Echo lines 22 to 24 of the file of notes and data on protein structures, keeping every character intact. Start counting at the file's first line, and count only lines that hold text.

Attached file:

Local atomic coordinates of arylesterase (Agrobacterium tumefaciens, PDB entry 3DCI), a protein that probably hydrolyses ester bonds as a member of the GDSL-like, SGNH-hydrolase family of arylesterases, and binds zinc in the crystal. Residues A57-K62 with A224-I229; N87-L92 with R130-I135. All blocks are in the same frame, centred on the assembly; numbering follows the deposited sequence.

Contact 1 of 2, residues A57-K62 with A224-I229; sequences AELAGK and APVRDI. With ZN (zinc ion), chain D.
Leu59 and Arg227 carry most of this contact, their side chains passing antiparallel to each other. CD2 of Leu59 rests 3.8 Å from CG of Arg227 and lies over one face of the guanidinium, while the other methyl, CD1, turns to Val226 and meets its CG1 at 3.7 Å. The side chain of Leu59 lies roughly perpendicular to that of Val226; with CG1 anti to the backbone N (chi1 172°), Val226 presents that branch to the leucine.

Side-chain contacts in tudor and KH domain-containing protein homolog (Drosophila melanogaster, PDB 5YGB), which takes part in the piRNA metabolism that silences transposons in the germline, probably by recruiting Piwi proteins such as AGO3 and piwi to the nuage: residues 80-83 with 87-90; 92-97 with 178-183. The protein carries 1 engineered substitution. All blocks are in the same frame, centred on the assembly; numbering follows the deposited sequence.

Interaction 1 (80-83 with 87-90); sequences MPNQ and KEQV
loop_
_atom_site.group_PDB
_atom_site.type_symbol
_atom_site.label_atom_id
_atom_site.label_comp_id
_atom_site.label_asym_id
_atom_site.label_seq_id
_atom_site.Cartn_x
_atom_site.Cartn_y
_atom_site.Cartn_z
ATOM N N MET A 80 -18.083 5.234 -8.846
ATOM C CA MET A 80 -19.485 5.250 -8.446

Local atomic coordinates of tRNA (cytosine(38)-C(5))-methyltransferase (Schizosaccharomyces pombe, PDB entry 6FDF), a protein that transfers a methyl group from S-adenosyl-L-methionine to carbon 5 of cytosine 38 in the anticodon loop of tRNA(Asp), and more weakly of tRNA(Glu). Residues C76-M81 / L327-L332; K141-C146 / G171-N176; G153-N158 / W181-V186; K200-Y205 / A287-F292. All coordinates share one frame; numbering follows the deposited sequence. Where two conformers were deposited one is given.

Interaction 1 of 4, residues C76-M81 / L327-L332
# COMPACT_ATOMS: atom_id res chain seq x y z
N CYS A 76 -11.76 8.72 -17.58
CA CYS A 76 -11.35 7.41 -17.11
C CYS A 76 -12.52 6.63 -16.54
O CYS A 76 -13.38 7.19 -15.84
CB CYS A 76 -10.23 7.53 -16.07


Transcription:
CA CYS A 76 -11.35 7.41 -17.11
C CYS A 76 -12.52 6.63 -16.54
O CYS A 76 -13.38 7.19 -15.84